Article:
For the sake of visualization (although my escapee was red screechie), here is a totally different screech owl I photographed last year:
I made another mistake the same day. While making my feeding rounds, I found a red tail lying on its back with its feet all curled up, looking very dead. “This bird is dead,” I announced to a senior volunteer, who happened to be there training a new volunteer. They peered into the cage and said, “yes, he sure looks dead,” and we all felt sad. I left him there for the time being to finish feeding the other birds, all of whom were EXTREMELY alive (it was a very rowdy raptor day). When Kent came in, I told him about the dead red tail so he opened the cage to retrieve the body AND IT JUMPED UP AND FLAPPED INDIGNANTLY AT HIM. Which was bad because Kent wasn’t wearing protective gloves and red tails are very large and strong and can easily maim you. Of course, I felt incredibly stupid, but that hawk really was sleeping in a most bizarre position. So, kids, apparently hawks play dead. Who knew? (Incidentally, Nick Cave fans, this paragraph reminds me of “…where that mad old buzzard, the reverend, shrieked and flapped about life after you’re dead…”. No?)
I’ve been going to the wildlife refuge every weekend for the eagle show. That’s right, we have at least one pair of nesting bald eagles and it’s been very easy to spot them and several other eagles, soaring about or just sitting around looking mighty and majestic.
Eagle in nest!!
(If you live in the area and want to visit for yourself, please note that because the eagle nest is RIGHT next to the trail, they’ve closed off a small but important length of the trail, making it impossible to do a loop through the center of the refuge (where the nest is). This map shows the closure, although you can actually get closer to the nest heading west on Charlie Road than the map implies. You will, however, have to double back along the bay to return to the parking lot. The nest is visible if you approach from the east, but you will need binoculars or a super-telephoto camera lens to see an eagle in the nest – and even with binoculars or a lens, the nest is deep and you may not see anyone in it.)
More on the eagles in a bit, but first, what else have I seen? Well, can anyone out there help me identify this bird?
My friend pointed it out to me the other day, saying, “that bird looks rusty,” which was a curious thing for him to say because just a couple of days earlier I’d been reading about the rusty blackbird “blitz” going on right now: Fish & Wildlife are asking for the public’s help in counting these threatened, rare birds, and Mark and I had been planning to look for them. So I snapped a picture in case it was a rusty blackbird, but in the photo it looks more iridescent than rusty to me, although apparently in the spring they are more black than rusty. Anyone out there know what this bird is? Rusty blackbirds are confirmed to have been seen in the refuge, so it’s not impossible that’s what this is. I’d like to report it if it is.
It amazes me every year how entirely different the refuge looks in the winter and the summer. It’s so lush and verdant in the summer, although you can see much, much more in the winter. I’ve been grateful for somewhat warm weekends despite all the snow we’ve gotten this winter.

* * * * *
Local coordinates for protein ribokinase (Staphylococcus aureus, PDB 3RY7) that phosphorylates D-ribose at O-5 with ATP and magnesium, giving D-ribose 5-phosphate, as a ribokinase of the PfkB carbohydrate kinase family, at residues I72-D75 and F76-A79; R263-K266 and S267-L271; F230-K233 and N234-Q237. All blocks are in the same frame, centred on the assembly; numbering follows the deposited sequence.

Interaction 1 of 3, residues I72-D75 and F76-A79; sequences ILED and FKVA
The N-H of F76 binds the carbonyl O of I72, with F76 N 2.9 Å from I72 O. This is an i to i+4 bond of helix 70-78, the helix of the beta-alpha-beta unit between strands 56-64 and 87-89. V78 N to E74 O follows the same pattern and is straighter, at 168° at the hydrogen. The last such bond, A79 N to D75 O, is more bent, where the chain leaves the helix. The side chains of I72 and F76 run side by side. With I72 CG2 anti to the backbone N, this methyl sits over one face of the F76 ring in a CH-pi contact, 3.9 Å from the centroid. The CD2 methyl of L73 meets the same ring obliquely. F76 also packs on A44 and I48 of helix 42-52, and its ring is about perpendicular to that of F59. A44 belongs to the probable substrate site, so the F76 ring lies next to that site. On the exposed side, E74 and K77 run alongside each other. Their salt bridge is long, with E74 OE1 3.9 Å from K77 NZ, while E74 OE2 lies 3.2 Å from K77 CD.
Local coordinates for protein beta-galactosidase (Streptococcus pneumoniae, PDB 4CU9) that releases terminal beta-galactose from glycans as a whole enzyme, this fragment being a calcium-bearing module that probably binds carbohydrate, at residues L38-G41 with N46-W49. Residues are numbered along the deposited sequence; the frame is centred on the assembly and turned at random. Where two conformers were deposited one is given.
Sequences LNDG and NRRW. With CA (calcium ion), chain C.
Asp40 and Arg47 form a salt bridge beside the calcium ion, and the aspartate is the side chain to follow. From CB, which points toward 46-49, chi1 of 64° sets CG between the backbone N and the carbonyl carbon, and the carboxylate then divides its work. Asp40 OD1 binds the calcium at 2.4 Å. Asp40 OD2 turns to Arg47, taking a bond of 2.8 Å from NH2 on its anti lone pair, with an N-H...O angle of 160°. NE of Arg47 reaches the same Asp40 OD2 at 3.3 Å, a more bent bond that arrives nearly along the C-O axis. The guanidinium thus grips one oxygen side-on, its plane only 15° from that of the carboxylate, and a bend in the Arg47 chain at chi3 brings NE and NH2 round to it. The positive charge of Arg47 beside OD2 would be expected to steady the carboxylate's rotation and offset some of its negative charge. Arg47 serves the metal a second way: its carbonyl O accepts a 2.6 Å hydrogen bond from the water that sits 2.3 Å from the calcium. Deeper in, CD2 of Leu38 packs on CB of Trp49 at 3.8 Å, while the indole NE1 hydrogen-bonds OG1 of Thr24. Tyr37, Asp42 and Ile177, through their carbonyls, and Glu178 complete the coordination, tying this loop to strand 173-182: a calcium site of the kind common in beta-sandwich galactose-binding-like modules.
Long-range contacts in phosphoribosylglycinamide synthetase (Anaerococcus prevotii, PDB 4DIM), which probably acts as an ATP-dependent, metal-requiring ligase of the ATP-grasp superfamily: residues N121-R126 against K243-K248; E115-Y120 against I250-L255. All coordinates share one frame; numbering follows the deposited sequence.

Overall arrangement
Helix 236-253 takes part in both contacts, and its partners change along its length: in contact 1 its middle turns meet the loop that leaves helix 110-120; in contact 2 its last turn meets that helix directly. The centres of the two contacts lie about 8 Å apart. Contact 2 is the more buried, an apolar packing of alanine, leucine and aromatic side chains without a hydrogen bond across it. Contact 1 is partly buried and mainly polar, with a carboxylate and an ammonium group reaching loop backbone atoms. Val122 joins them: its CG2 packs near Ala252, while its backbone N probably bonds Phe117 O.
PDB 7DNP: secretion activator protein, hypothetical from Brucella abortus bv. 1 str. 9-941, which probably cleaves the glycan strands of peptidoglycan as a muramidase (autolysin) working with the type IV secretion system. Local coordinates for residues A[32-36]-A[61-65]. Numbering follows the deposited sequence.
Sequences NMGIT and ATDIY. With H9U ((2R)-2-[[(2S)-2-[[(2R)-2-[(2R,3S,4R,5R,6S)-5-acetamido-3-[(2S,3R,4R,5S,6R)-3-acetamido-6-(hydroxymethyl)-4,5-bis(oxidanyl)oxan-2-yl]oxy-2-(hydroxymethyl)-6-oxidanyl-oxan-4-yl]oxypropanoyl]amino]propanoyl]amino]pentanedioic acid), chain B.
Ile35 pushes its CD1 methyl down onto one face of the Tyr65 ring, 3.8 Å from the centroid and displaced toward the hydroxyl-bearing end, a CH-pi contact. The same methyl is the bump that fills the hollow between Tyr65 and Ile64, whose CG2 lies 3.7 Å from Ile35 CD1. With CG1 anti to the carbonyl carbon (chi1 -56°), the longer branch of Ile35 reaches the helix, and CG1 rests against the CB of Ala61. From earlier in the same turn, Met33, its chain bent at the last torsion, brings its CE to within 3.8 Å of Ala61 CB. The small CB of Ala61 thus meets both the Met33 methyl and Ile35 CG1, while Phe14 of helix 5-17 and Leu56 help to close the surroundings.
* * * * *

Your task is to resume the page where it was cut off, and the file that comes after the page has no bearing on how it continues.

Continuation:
We took my brother to see eagles the other weekend and at first it wasn’t looking good on the eagle front – it was the first time we encountered the trail closure (which they don’t bother to mention at any of the trailheads for some unknown reason). So I was glad when he spotted a beaver so at least he got to see SOMETHING interesting. (A few minutes after this we ran across an entirely intact beaver skeleton on the trail near the bay, which was…odd.)
I see great blue herons every time I go anywhere. I’ve actually seen them fly over my head while driving near my house.
Osprey and eagles are the big raptor attractions at the refuge, but it has its share of hawks and owls (though I haven’t YET seen an owl!).
It’s also somewhat known for the wild turkeys, which for the longest time were so elusive I couldn’t get a picture, but I’ve been lucky this year.
AND as of last weekend, the ospreys are back!! Ospreys are what this refuge is most well-known for (if you can call it well-known; it actually seems to be a huge secret, which is fine with me).
But if you’ve been reading for a while, you know it’s the bald eagles that both Mark and I love so much. We return week after week to admire them. I took this one on President’s Day, which was right before they closed the trail off for the nest, but the eagle couple must have picked the location out already because I walked right under the nest and consequently was much, much closer than I’d ever been to a wild bald eagle in my life: like 10 feet. It was exhilarating.
My brother finally did get to see his eagle: despite the trail closure we were able to get very close to this eagle sitting in a tree near the nest, close to the trail barricade.
My friend and I saw this eagle looking out over they bay near the end of the day last weekend:
Mark missed the first half of my President’s Day adventure (though he called me and asked me to come get him so he could join me later), so when we came across this eagle staring out at the bay from a tree maybe 50 feet from us a couple of weeks later, he was flabbergasted. I was delighted by his position on the edge of the tree and not behind a bunch of branches! These are my favorite pictures.
Whew! Now you are all caught up with me: new car, lots of eagles. Coming soon to an ieatfood post near you: BABY RACCOONS!!! No, we don’t have any yet, but we are currently prepping for our first intakes, which we expect in a few short weeks. I die every April when the first infants appear. I get so used to seeing the large juvies and adults that over-winter with us that I forget how very tiny and FLIPPING ADORABLE babies are. I’m excited, but life is about to get even more hectic once they start arriving. But spring also brings the farmers market, which I am DESPERATE for, so hopefully I’ll have more interesting meals to blog about. In addition to baby animals.